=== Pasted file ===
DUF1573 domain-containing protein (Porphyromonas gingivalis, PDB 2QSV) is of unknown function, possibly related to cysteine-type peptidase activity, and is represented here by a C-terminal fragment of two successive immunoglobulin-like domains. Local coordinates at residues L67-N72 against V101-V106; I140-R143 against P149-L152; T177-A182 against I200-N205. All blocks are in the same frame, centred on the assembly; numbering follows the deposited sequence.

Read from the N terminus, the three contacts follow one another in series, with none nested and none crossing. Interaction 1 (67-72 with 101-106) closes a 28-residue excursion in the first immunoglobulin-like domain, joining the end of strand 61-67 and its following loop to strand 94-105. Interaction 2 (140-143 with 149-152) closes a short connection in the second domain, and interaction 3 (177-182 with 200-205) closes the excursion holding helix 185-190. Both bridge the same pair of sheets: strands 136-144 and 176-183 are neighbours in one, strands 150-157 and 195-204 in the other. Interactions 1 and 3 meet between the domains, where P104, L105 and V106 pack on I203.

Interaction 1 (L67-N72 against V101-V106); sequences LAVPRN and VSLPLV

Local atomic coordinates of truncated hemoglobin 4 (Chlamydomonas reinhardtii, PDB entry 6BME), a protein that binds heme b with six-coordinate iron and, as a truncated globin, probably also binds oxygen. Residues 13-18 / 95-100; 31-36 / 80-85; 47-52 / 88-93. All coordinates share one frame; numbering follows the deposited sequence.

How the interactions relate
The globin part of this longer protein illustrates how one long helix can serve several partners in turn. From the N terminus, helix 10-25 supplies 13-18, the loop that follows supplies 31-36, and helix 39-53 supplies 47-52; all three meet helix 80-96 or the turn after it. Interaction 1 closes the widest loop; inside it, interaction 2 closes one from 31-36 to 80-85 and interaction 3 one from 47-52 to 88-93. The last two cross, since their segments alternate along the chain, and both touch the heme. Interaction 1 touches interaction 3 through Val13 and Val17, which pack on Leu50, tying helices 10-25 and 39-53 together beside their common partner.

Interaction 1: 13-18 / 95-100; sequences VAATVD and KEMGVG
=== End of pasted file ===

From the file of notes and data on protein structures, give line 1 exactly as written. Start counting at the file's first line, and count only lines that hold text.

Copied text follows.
DUF1573 domain-containing protein (Porphyromonas gingivalis, PDB 2QSV) is of unknown function, possibly related to cysteine-type peptidase activity, and is represented here by a C-terminal fragment of two successive immunoglobulin-like domains. Local coordinates at residues L67-N72 against V101-V106; I140-R143 against P149-L152; T177-A182 against I200-N205. All blocks are in the same frame, centred on the assembly; numbering follows the deposited sequence.